Join the GOOGLE +Rubber Room Community

Tuesday, November 24, 2015

Case of a Student Publicly Humiliated By a Teacher as a "Joke"

The case below was heard by the NY State Commissioner of Education and not a Judge.

Betsy Combier

Appeal of ROBERT BASIL, on behalf of MARK BASIL, from action of the Board of Education of the Hunter-Tannersville Central School District regarding the conduct of a teacher.
Decision No. 13,929
(May 4, 1998)
Hogan & Sarzynski, LLP, attorneys for respondent, Edward
Sarzynski, Esq., of counsel

MILLS, Commissioner.--Petitioner appeals the refusal of the Board of Education of the Hunter-Tannersville Central School District ("respondent") to direct a classroom teacher to apologize to his son, Mark, for statements that she made about him. The appeal must be dismissed.

According to the petition, on May 2, 1996, Mark, then a high school senior in respondent’s district, traveled with his senior class to Disneyworld in Florida. Prior to departure, respondent’s staff searched the students’ luggage for contraband. No illicit drugs were found.

Later that day, art teacher, Ritamary Vining, informed a senior in her ceramics class that, following the search of his luggage, Mark was arrested for smuggling illegal drugs. She reportedly repeated that information to several other students in her 9th grade studio art class.

On June 23, 1996, petitioner reported the incident to James Gaudette, the high school principal, and, at the request of the principal, identified the students to whom the statements had been made in subsequent correspondence. Petitioner met with Principal Gaudette in August 1996. Three months later, after failing to receive notice that any remedial actions had been taken on his complaint, petitioner requested to meet with the principal and respondent board. Ostensibly in preparation for that meeting, Principal Gaudette requested permission to share petitioner’s letters with Ms. Vining. Petitioner denied his request, citing possible reprisals against the students named in the letters.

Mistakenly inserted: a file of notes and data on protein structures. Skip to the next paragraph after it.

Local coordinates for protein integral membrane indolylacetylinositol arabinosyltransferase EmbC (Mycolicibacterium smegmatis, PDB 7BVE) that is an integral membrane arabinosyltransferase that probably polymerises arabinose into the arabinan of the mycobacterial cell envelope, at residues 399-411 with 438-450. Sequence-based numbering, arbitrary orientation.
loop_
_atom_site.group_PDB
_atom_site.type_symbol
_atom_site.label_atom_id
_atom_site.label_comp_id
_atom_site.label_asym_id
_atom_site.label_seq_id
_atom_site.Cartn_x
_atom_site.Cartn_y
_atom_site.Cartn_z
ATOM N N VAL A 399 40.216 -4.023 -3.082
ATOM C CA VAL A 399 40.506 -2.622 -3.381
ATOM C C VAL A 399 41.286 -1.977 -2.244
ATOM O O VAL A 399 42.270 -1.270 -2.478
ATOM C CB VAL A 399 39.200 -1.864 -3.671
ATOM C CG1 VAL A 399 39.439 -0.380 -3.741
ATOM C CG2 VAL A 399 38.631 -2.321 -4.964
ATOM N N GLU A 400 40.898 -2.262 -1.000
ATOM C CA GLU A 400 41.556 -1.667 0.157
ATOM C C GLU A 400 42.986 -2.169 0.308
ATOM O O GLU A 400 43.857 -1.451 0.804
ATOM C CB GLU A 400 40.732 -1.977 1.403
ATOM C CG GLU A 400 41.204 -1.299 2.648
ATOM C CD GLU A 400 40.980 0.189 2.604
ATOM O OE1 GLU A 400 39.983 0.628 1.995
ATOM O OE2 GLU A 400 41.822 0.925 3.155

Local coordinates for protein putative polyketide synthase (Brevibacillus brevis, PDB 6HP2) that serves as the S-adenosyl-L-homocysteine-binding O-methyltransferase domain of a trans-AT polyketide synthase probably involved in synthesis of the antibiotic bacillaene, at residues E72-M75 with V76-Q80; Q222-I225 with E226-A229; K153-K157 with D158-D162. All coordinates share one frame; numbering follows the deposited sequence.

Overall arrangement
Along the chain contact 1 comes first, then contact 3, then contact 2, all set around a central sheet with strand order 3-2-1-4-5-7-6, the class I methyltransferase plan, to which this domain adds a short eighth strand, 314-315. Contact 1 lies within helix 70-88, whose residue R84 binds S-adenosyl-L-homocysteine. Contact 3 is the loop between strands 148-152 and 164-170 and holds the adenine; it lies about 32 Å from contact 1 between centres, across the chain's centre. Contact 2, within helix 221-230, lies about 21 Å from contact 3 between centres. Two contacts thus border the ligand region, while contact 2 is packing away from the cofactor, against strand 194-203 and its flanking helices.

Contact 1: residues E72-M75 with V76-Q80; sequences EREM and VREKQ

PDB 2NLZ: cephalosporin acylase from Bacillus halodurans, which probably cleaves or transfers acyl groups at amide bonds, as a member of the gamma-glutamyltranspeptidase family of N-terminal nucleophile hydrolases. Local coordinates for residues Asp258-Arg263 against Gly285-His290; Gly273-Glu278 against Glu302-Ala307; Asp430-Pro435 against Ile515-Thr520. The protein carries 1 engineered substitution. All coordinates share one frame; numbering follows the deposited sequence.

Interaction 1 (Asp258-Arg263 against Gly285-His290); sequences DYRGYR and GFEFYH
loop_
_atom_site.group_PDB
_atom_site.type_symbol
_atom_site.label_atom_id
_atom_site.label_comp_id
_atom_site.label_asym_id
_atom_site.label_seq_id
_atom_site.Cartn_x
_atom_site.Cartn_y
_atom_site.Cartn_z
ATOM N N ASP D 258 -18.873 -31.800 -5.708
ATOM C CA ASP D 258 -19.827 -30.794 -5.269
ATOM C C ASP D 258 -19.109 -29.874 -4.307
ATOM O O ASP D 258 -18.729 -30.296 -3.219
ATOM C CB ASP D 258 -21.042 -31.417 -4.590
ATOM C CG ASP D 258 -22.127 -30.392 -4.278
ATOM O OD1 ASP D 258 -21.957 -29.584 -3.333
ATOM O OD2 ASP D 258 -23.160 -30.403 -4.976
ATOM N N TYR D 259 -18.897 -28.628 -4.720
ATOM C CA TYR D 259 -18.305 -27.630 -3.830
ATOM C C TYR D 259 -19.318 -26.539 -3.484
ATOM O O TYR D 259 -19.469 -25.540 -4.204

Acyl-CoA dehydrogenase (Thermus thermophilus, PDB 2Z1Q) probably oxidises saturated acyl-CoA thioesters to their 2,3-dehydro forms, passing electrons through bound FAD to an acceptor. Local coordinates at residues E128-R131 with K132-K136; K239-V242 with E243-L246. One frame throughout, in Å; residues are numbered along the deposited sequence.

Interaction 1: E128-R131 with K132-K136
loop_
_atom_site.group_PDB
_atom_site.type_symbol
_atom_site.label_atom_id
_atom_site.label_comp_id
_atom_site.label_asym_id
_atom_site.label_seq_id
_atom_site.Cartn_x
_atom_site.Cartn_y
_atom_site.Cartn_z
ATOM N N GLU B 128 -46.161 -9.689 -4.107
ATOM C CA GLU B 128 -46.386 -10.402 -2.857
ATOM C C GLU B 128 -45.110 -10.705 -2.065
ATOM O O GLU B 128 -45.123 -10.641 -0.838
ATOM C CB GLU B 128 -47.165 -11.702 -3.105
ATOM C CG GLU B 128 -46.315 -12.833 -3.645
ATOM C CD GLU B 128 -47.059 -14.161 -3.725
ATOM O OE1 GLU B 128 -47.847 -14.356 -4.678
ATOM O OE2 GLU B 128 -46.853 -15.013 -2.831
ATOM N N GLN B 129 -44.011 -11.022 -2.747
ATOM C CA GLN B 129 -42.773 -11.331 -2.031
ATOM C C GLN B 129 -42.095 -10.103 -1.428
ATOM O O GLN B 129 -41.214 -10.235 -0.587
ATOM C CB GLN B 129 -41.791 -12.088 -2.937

Petitioner met with respondent on December 19, 1996, and with respondent’s superintendent on January 12, 1997 and January 20, 1997 concerning an apology by Ms. Vining. Following those meetings, Superintendent Pezak promised that he would attempt to convince Ms. Vining to issue a written apology. On February 12, 1997, Superintendent Pezak notified petitioner that Ms. Vining had refused to apologize. Thereafter, petitioner wrote to respondent and requested that it direct Ms. Vining to apologize to Mark and to recant her statements. On March 6, 1997, respondent informed petitioner, by telephone, that his request was denied.

Petitioner commenced this appeal on March 14, 1997. The petition requests only that I order the Board to direct Ms. Vining to issue the requested apology and recantation. The petition, however, does not name Ms. Vining as a respondent.